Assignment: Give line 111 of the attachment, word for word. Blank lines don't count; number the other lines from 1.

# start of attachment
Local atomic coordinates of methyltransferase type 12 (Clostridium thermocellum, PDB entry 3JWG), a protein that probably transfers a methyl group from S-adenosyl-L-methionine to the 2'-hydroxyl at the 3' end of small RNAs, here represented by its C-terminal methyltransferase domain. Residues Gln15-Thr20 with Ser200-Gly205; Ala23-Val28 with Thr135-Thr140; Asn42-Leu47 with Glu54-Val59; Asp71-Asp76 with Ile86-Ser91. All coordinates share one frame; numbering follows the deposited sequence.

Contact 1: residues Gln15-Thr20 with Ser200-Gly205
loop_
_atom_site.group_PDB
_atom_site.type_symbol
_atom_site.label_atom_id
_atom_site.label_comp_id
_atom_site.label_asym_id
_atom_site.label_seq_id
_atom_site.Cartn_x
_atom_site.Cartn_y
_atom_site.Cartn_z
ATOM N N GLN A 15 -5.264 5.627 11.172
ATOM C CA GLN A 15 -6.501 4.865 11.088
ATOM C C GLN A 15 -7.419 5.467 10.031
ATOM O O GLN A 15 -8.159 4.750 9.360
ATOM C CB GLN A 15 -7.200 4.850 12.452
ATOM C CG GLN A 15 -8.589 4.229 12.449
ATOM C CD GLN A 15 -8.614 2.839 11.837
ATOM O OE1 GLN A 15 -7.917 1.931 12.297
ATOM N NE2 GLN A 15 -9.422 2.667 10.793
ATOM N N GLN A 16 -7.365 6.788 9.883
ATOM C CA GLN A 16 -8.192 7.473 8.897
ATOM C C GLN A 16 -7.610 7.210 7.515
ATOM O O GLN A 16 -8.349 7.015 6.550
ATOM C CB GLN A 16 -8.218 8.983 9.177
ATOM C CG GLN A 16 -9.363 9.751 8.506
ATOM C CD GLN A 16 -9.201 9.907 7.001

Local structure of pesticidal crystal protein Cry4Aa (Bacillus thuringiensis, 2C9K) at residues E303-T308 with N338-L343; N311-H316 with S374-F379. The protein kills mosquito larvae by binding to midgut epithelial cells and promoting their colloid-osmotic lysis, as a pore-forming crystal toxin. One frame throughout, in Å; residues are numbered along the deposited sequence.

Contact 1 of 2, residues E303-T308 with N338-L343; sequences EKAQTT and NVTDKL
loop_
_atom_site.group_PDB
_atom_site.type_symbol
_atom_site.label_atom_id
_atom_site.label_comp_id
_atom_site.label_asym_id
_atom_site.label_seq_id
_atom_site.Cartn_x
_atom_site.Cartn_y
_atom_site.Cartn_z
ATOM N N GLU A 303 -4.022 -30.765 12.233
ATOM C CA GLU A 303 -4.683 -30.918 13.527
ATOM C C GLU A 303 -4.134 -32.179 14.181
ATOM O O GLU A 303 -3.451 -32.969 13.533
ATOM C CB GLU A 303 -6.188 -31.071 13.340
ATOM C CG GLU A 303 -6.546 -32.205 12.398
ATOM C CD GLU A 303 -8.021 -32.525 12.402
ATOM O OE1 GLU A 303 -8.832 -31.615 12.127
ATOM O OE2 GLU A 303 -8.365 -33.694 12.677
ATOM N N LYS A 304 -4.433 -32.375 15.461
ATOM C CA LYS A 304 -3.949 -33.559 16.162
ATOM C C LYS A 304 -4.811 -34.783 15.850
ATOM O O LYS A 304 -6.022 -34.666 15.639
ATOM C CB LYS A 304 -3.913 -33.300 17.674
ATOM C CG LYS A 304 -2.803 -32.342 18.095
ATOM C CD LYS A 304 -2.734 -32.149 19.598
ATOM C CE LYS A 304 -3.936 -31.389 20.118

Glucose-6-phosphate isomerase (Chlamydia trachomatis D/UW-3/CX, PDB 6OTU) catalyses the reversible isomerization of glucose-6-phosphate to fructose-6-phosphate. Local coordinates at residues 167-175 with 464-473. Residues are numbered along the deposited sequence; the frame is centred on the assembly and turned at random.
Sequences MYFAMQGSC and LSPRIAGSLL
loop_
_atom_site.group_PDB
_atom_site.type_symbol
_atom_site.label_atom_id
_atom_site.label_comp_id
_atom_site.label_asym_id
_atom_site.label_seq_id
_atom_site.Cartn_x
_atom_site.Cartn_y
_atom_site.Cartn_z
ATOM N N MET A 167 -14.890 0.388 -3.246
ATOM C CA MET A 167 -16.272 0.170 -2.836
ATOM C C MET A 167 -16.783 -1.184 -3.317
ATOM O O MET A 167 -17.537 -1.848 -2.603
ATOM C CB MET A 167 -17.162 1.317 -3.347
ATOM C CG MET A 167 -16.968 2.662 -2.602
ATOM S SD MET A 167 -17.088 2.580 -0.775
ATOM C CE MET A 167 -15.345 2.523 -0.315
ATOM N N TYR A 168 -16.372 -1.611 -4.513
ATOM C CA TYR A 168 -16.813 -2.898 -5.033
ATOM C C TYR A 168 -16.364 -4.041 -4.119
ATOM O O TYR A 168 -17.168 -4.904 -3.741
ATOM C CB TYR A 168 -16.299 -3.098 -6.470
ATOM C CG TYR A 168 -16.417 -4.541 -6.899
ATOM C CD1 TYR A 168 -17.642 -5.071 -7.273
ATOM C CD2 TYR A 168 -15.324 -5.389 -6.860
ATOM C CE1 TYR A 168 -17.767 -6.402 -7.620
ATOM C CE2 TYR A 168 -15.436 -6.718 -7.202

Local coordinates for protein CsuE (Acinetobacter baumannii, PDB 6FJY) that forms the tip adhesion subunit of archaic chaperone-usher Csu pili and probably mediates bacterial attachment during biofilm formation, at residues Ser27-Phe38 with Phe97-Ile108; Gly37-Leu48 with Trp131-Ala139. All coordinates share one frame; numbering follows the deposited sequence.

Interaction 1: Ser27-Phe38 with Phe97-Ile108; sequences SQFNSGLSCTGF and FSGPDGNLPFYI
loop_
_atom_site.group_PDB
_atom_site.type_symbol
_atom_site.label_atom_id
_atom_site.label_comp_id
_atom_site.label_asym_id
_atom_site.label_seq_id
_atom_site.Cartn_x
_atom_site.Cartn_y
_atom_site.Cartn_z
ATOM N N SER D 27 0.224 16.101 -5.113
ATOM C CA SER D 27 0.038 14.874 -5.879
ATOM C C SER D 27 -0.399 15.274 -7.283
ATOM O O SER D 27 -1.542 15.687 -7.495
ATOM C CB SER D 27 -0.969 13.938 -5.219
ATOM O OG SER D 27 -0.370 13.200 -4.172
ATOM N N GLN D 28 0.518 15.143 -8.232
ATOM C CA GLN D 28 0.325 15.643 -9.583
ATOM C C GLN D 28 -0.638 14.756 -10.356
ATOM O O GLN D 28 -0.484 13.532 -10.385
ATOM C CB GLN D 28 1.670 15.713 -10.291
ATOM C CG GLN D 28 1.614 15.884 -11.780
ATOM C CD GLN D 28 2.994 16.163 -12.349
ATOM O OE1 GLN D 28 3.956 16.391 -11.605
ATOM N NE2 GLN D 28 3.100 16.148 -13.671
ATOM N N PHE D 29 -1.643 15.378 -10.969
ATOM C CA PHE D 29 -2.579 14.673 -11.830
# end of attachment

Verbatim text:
ATOM C CG GLN D 28 1.614 15.884 -11.780